You should therefore work on all the four dimensions. If you just learn kungfu forms, as most students today do, you will at best derive only a fraction of the potential benefits of Shaolin Kungfu training.

From the practical perspective, Shaolin training consists of three approaches:

  1. Physical.
  2. Energy.
  3. Mind.

If you just work on the physical approach, again as most people do, like using only muscular strength in your form practice or combat application, you would have missed the essence of Shaolin Kungfu training.

Understanding these four dimensions and three approaches is more important than merely having a day-training programme or some breathing techniques. Once you have a sound understanding of what genuine kungfu is, you can work out your own programme and seek competent teachers to teach you breathing and other techniques. Seeking teachers to teach you internal force and combat application, or the energy and the mind aspects of kungfu, is of course not easy.

If you are serious about kungfu training, you may consider attending my Intensive Shaolin Kungfu Course.

Question 6

My sifu told me that I would never succeed to develop my energy to a high level because I started my training very late (15 years old) and the energy goes from the teacher to the student. Is it true? My sifu told me that he did not have that energy. I am desperate.


It is not true. 15 years old is a good age to start kungfu training. When a person starts too young, he may not be ready for serious force training and combat application, and may not be matured enough to understand deep kungfu philosophy.

Many of my students started kungfu training when they were already adults, and they have developed their energy as well as other aspects of kungfu to a high level.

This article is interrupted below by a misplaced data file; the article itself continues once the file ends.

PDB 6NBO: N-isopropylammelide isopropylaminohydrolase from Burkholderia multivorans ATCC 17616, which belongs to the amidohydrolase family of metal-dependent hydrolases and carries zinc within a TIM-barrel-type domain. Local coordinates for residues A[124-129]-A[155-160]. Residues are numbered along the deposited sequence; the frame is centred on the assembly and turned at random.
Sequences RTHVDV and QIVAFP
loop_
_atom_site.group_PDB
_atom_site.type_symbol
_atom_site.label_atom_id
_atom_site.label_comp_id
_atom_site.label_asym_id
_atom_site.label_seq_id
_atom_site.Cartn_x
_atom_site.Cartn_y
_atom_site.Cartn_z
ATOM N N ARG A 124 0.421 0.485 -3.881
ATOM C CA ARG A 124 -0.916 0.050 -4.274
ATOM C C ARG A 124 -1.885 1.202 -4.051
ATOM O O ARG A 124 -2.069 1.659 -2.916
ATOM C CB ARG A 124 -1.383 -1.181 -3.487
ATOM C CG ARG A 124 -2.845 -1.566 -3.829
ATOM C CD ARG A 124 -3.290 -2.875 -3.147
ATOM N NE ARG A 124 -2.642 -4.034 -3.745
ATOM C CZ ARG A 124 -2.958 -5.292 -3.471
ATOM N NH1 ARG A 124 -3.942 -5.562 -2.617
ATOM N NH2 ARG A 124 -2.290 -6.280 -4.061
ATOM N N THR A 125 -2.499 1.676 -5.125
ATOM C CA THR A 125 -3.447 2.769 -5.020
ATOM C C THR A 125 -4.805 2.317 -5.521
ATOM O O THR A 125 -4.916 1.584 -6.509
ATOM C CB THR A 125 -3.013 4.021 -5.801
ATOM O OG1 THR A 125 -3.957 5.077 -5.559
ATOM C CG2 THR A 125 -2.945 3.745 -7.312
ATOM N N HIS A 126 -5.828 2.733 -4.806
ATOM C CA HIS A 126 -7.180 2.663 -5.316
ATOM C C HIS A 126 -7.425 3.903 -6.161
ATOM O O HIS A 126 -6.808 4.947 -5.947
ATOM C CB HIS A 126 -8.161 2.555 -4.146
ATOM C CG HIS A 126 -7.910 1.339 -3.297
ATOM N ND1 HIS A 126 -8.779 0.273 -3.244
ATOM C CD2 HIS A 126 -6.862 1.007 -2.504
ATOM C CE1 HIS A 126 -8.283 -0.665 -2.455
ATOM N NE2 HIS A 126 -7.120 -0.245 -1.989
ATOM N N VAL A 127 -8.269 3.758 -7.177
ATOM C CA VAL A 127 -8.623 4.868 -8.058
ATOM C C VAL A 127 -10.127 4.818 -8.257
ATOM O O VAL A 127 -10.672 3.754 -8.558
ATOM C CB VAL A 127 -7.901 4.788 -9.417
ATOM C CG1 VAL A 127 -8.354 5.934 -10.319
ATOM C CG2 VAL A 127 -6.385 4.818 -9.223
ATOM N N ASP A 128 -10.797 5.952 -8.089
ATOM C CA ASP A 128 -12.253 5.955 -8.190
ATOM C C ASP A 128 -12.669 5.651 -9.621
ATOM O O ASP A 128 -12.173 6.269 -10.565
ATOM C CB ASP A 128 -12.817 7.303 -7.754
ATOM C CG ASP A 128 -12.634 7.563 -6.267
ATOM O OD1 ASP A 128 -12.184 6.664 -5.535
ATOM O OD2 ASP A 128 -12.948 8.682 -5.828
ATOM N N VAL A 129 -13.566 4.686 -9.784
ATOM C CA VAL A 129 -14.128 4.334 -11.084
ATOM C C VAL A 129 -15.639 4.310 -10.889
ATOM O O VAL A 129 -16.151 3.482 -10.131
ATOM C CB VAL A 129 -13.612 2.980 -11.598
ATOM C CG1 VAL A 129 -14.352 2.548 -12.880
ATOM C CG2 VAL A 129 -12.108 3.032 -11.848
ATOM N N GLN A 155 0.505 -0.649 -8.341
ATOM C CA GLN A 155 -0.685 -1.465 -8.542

Although some lucky students receive some energy transmitted by their masters, and this transmitted energy helps to clear blockage or serves as a catalyze in the students' development, particularly all kungfu practitioners, including those who have become masters, develop their own energy. It is also impractical for a master to transmit energy to his students for their development.


Peter from the United States employed the tactic of false moves on Mogan from Malaysia in a combat sequence at an Intensive Shaolin Kungfu Course in Malzysia a few years ago. First, Peter attacked Mogan's ribs with a left leopard punch (not shown in picture). As Mogan responded with a hand-sweep, Peter moved to his right side to attack Mogan's ribs again with a side kick, using the pattern “Happy Bird Hops up a Branch”.

Question 7

I would like to ask you about how one trains in order to be able to use kung fu for fighting. You have emphasized that if a kung fu practitioner attempts free sparring after only practicing sets, he will not be able to apply his kung fu techniques. You have stated that different masters have different ways of linking set practice and free sparring, and you have also explicitly stated the methodology used in your school.

I would like some clarification on the statement that set practice alone is not sufficient to learn kung fu fighting. Does that set practice refer to only solo forms or does it also include sparring sets? In other words, if one practices sparring sets with arranged movements in addition to solo forms, will he be eventually be able to apply kung fu techniques in non-arranged situations?

— Albert, USA